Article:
Guinea pigs need lots of space on one level to zoom around and live. Sufficient space also helps reduce fights, particularly with boar pairs. We have recently increased our minimum housing size for a pair of pigs to 10 square feet.
One of the most cost-effective ways to provide an ample amount of space for your pigs is by building a C&C cage. 4 grids by 4 grids (or 8 grids x 2 grids) would meet our recommended minimum requirement to create cages for guinea pigs.
The sides are made out of storage cube grids clipped together, and the base is made from corrugated plastic used for making signs. The base can then be lined with a safe substrate, or a fabric such as fleece over towels which are washed as needed and reused, cutting down on waste.
You can purchase ready-made C&C cages or build your own – you can buy the grids from Amazon and corrugated plastic base from Homebase or Wickes.
A lot of local pet stores sell very small cages to have more shelf space. Researching online can take a little more time, but it always pays off in the end.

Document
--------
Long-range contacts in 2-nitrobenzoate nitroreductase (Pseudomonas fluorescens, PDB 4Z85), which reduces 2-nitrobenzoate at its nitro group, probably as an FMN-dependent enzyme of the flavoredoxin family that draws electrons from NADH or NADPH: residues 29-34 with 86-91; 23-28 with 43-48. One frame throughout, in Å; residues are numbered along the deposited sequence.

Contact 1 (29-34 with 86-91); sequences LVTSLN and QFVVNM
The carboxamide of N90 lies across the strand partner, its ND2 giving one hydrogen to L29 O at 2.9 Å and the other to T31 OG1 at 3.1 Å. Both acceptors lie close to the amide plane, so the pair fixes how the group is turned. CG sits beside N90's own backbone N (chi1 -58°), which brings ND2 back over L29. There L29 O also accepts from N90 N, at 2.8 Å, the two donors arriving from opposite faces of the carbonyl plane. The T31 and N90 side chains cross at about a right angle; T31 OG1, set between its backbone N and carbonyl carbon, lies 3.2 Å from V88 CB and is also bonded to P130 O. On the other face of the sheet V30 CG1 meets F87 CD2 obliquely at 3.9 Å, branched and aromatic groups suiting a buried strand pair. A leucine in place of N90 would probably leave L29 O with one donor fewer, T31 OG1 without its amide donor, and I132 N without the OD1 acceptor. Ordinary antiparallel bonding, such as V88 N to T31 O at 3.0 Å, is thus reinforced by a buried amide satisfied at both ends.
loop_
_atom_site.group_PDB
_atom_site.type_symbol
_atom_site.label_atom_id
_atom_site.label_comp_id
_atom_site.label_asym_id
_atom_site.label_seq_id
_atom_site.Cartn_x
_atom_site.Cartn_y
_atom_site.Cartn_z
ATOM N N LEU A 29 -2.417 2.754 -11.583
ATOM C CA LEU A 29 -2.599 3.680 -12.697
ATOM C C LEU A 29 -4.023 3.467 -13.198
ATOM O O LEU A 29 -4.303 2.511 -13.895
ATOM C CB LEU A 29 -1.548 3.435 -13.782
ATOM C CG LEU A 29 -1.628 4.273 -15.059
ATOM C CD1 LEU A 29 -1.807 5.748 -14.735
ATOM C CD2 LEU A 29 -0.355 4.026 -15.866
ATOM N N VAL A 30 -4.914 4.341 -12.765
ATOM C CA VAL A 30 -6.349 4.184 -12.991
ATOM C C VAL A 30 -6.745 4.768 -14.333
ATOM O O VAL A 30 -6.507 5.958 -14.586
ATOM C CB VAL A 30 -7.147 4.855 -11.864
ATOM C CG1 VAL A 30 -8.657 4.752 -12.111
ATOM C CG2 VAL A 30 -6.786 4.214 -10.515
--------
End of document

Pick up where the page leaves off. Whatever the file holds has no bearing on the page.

Larger enclosure sizes reduce the occurrence of stereotypical behaviors, such as bar chewing, in hamsters, so you should always seek to exceed the minimum requirements where possible. There is no such thing as too much space for running, socializing, and exploring! It’s fairly obvious if your piggies don’t have a lot of space, so you should be the judge of that.
Boars (the males)
While sows can successfully be kept in larger groups, boars are best kept in pairs (or a single neutered boar with one or more sows), and need lots of space to reduce the chances of fights. You should also provide two of everything to help with this – two hay trays, two hideys, two food bowls, two bottles, etc.